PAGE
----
Can We Be Open To Healing Cross-Culturally?

A couple of weeks ago I asked if we’re really all that different despite the commonalities in the challenges we all face in life.


But what about our differences in our cultural practices and how we strive for optimal health? Unfortunately, living in different areas, dressing differently, speaking differently, we generally tend to stick with what we know instead of more fluidly sharing how our differences in approach to our health and way of life can actually help one another. We most often default to bucketing ppl and practices into groups instead of more regularly mixing and matching. And, this continues to happen despite the advent of faster travel and the popularity of social media, which makes communication cross-culturally much easier.


One of the most rewarding parts of recently starting this Movement has been the opportunity to talk with people from all over the world – whether via travel or internet, to find out what they believe works best for their health. A little story which shows how my own blinders are/were still on:


Traveling this week to Boone, NC, to meet Sri Sri from the Art of Living, I found myself immersed with 1,400 teachers of his practices, mostly of Indian descent, but coming in from all over the US and the world. At the main dining hall for three meals a day, we’d get our food, buffet style – vegetarian – mostly rice and veggies with a spiced sauce and some soup. The similarity of each meal was “different” for me, but I got used to it. However what I couldn’t understand, was how there was only one option for drinks: water, from all of four taps in one far end of the dining hall, for all these people to drink from! As you prob know, Indian food can get quite spicy. Nonetheless, I didn’t ask questions, ate slowly over conversation, and would pound about four cups of water after each meal (once I arrived at the drinking station).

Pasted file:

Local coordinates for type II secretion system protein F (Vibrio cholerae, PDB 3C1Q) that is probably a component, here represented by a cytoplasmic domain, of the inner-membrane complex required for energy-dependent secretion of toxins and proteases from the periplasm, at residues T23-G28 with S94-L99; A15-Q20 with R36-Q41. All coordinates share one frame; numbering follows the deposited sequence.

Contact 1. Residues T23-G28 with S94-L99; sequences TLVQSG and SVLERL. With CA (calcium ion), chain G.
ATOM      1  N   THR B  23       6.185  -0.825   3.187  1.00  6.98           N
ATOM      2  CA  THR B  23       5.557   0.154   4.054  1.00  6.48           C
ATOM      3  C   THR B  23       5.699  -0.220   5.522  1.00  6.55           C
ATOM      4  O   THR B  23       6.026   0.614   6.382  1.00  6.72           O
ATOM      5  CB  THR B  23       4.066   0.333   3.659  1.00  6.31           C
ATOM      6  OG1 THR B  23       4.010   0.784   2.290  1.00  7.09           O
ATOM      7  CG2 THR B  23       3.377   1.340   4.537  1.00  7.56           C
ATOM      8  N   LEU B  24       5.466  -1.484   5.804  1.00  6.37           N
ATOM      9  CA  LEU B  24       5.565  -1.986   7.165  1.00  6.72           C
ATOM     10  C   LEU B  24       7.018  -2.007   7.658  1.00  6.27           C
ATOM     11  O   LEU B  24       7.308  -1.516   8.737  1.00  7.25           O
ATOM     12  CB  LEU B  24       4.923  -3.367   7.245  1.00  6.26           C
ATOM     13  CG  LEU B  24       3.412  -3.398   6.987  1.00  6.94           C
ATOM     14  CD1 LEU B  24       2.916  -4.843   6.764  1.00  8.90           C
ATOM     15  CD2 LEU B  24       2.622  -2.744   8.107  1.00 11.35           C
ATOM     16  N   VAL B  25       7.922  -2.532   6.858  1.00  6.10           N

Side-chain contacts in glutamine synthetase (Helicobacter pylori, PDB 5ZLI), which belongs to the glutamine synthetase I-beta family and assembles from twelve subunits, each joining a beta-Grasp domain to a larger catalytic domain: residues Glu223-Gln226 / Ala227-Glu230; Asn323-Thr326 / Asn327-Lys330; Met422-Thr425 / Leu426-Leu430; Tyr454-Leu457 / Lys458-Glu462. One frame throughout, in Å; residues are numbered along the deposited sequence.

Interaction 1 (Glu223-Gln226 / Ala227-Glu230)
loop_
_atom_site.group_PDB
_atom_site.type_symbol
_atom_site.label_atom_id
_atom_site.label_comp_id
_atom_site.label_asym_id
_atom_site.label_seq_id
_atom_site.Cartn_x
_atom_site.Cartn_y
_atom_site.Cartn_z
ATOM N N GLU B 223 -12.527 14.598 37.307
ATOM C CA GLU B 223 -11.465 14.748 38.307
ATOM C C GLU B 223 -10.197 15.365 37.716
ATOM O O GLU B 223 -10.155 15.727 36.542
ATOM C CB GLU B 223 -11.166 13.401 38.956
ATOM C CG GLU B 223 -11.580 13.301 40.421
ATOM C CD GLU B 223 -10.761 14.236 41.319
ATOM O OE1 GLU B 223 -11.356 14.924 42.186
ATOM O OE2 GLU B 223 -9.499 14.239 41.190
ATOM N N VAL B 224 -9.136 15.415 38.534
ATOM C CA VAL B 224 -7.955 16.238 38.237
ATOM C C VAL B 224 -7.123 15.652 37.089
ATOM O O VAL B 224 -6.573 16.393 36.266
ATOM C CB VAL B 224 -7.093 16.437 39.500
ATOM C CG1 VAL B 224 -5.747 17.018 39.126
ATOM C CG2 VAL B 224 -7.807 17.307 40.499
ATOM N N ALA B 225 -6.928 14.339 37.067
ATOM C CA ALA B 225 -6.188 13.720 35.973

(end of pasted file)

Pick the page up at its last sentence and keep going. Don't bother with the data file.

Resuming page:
It wasn’t until I went to get a pulse reading from an Ayurvedic doctor, that I brought up my curiosity about the drinks. According to the Indian culture, for optimal health (physical and mental), you are supposed to eat your food all at once for the best digestion and absorption of nutrients, and then only drink well after you are done – room temperature water. Now compare that to your average food court in the US, where we have soda machines every 10 feet and free refills as part of every order. We love to indulge in food and often take large sips from our straws, bottles or cups, in-between each delicious bite.


I’m not saying one extreme or the other is “right.” But I was and still kinda am blown away by how something as “standard” as how we learn to eat and drink together, growing up, can differ so much from one culture to the next.


The beauty of sharing is that we can create what’s referred to as “integrative” philosophies. We can take some from each culture or practice and mix them and find the right combo for each of us to find the best balance between enjoyment and physical/mental health. More to come as we formally roll out our TSRR Practices & Expert Practitioner Board. If you’ve been searching for answers or treatments, know that there are many out there to try, and we hope to continue to bring you options which, when combined, will work the best for you.

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